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Iran begins enriching uranium to 20 per cent; US, Europe condemn the move

Tehran said the steps were aimed at developing fuel for a research reactor

IRAN-NUCLEAR/DEAL An Iranian flag flutters in front of the International Atomic Energy Agency (IAEA) headquarters in Vienna, Austria | Reuters

Iran has begun the process of enriching uranium, an act that could hinder the revival of talks to revive the 2015 Iran nuclear deal.  International Atomic Energy Agency (IAEA) said that Iran intended to enrich uranium to 20 per cent, which could allow it to develop a nuclear weapon.           

Tehran said the steps were aimed at developing fuel for a research reactor. This drew criticism from American and European leaders. The US called it an “unfortunate step backwards.”

There have been escalating tensions between the US and Iran ever since the then US President Donald Trump exited the JCPOA (Joint Comprehensive Plan of Action) in 2018. Current US President Joe Biden, however, has said that he is open to reviving the nuclear deal. Tehran has been negotiating with the European signees of the nuclear deal regarding the revival of the JCPOA.  The talks, which were held in Vienna, began in April and were adjourned on June 20. But, no date for future talks was set.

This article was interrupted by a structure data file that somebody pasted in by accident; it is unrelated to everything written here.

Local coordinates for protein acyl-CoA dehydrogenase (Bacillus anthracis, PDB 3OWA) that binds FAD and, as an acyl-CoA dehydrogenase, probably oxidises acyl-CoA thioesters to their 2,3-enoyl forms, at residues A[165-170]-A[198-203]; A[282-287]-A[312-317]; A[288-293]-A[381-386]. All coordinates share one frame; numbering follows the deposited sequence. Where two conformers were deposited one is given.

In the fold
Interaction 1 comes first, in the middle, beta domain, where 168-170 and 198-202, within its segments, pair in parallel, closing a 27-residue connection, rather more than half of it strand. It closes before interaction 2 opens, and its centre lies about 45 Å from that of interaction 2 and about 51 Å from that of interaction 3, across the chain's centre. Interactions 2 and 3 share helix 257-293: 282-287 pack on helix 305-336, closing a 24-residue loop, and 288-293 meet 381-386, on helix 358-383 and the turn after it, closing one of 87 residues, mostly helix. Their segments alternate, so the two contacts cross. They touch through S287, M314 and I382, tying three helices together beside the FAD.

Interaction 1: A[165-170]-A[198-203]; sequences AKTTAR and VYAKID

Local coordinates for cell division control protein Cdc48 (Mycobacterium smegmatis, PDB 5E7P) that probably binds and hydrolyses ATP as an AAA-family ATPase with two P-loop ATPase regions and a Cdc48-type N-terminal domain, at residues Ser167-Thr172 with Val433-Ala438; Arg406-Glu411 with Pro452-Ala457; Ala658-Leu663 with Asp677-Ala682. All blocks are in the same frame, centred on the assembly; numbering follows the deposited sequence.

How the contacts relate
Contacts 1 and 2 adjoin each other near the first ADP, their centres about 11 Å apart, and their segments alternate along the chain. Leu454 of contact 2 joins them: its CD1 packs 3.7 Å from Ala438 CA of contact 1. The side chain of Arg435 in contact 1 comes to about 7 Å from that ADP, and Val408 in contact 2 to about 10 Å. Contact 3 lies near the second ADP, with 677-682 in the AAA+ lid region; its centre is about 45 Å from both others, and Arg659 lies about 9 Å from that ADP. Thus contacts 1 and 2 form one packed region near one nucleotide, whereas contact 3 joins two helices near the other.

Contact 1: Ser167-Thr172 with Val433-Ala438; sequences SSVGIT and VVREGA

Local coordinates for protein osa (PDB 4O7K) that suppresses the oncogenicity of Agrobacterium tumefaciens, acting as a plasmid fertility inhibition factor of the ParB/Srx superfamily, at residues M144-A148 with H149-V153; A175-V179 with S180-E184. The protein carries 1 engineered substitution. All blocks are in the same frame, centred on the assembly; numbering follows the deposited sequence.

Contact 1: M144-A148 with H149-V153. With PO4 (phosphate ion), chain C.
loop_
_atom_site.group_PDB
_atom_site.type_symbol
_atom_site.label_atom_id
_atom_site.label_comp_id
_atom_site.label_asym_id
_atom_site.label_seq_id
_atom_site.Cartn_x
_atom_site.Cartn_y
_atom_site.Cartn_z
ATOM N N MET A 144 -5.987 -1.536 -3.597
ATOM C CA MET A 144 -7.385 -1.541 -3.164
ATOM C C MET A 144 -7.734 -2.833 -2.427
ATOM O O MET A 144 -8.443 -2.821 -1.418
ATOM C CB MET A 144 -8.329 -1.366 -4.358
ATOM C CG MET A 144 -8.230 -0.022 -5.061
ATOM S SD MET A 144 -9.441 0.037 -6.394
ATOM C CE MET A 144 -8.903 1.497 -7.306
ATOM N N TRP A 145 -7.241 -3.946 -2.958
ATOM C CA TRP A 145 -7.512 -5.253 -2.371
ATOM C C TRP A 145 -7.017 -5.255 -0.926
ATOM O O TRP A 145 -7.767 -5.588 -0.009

"Today, Iran informed the Agency that UO2 enriched up to 20 per cent U-235 would be shipped to the R&D laboratory at the Fuel Fabrication Plant in Esfahan, where it would be converted to UF4 and then to uranium metal-enriched to 20 per cent U-235, before using it to manufacture the fuel," an IAEA statement said.

Britain, France and Germany said on Tuesday expressed "grave concern" about Iran's decision, which violates stipulations of the JCPOA. If the JCPOA was to be revived, it would require Iran to refrain from enriching uranium to nuclear weapons level and in return, the US would lift trade sanctions it imposed on Iran after Trump exited the deal. European signatories too would need to lift the sanctions it imposed on Iran.

US State Department spokesman Ned Price told Reuters that Washington was not setting a deadline for the talks but noted: "that as time proceeds Iran's nuclear advances will have a bearing on our view of returning to the JCPOA."

"Iran has no credible civilian need for uranium metal R&D and production, which are a key step in the development of a nuclear weapon," the three countries said in a joint statement issued by the British Foreign Office, BBC reported.

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